Target entered the cheap-chip market and today is a fashion destination for many consumers. Wal-Mart thought it could do the same thing but failed after confronting the longer lead times required for apparel. Its assortment also seemed too fashionable to Wal-Mart’s average size 14 female customer and had a limited selection.
At the same time, Wal-Mart’s low-price consumers have slowed their shopping because hourly wages for low-income families have remained the same while housing and energy costs have risen. Wal-Mart’s affluent customers still like to shop Wal-Mart for basic products like toothpaste, detergent, and other consumer items priced just above margin. But furniture, electronics, and clothing are not selling well at all.
Although Wal-Mart realizes that it cannot continue to operate solely based on its lowest cost model, it has yet to find a new niche. The retailer is focusing on improving existing store sales through remodeling but cannot rely on opening new stores at lighting fast speeds anymore. Shoppers want “quality, style, service, store aesthetics,” not just low-prices. Throughout the retail industry, consumers are expecting more.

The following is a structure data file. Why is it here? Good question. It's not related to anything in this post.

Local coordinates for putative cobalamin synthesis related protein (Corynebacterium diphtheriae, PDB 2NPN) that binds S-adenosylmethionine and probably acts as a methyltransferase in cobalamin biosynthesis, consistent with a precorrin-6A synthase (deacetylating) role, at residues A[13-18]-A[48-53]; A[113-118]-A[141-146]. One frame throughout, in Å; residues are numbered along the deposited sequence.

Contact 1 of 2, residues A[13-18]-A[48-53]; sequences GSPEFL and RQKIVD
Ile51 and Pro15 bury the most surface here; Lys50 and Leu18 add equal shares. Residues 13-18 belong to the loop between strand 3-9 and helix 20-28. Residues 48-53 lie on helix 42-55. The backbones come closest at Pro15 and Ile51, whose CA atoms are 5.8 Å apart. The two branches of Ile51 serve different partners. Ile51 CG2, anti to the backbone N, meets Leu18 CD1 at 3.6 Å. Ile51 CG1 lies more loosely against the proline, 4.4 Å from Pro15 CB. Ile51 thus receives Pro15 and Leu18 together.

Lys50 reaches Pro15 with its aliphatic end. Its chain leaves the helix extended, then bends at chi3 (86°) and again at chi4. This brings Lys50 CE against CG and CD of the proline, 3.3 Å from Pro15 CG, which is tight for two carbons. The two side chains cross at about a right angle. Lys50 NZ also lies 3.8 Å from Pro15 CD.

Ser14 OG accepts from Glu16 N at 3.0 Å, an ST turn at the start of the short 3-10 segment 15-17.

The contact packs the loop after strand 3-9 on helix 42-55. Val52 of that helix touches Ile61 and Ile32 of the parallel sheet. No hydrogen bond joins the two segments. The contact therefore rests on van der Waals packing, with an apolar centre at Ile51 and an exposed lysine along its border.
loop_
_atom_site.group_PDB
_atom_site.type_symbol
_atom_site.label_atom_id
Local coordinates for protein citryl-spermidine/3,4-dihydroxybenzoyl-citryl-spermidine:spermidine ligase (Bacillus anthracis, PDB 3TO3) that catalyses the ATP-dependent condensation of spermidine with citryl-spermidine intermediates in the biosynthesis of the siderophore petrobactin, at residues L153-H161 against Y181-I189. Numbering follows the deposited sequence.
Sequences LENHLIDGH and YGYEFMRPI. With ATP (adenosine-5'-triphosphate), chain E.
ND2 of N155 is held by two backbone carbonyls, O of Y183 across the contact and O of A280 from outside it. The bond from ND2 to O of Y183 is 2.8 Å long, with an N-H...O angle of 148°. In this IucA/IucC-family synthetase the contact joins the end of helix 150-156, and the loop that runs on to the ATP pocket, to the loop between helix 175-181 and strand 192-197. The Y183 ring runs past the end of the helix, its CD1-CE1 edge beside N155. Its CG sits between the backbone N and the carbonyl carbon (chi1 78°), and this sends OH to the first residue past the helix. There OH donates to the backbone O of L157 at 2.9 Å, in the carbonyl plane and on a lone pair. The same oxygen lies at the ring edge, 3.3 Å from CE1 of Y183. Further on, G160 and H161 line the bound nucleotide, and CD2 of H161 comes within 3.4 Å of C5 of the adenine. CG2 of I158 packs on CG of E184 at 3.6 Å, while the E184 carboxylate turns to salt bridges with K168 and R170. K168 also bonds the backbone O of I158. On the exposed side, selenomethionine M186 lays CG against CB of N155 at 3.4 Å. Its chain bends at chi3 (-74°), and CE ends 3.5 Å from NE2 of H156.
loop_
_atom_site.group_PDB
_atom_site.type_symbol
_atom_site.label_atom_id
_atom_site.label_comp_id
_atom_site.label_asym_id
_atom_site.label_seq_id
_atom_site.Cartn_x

Despite its huge impact on the retail industry, which forced virtually all retailing sectors to become more cost efficient and increase product cycles, Wal-Mart has not kept up with competitors that combine its model of improved logistics with their existing business approach. Wal-Mart continues to rely on low prices as its sole strategy, but consumers want to see something more. They know they can get low-priced products, but what has Wal-Mart done for them lately?
1. Is Wal-Mart’s competitive advantage sustainable?
Anthony Bianco, “Wal-Mart’s Midlife Crisis,” BusinessWeek, April 30, 2007.